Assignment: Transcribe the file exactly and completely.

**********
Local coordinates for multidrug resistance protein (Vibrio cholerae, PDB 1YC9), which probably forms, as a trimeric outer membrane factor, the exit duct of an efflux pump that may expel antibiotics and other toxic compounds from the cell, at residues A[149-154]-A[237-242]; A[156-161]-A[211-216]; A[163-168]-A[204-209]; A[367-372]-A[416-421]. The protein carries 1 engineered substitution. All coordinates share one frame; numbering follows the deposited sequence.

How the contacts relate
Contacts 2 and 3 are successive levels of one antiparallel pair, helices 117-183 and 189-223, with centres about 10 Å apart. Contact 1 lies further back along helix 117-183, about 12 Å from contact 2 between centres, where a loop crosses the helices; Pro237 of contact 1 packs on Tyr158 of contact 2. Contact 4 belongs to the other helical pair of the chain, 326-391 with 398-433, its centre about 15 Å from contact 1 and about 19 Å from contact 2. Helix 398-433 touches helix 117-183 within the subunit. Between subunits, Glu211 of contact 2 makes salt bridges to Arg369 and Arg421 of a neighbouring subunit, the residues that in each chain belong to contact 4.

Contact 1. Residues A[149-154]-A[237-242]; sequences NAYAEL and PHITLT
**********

Local coordinates for multidrug resistance protein (Vibrio cholerae, PDB 1YC9), which probably forms, as a trimeric outer membrane factor, the exit duct of an efflux pump that may expel antibiotics and other toxic compounds from the cell, at residues A[149-154]-A[237-242]; A[156-161]-A[211-216]; A[163-168]-A[204-209]; A[367-372]-A[416-421]. The protein carries 1 engineered substitution. All coordinates share one frame; numbering follows the deposited sequence.

How the contacts relate
Contacts 2 and 3 are successive levels of one antiparallel pair, helices 117-183 and 189-223, with centres about 10 Å apart. Contact 1 lies further back along helix 117-183, about 12 Å from contact 2 between centres, where a loop crosses the helices; Pro237 of contact 1 packs on Tyr158 of contact 2. Contact 4 belongs to the other helical pair of the chain, 326-391 with 398-433, its centre about 15 Å from contact 1 and about 19 Å from contact 2. Helix 398-433 touches helix 117-183 within the subunit. Between subunits, Glu211 of contact 2 makes salt bridges to Arg369 and Arg421 of a neighbouring subunit, the residues that in each chain belong to contact 4.

Contact 1. Residues A[149-154]-A[237-242]; sequences NAYAEL and PHITLT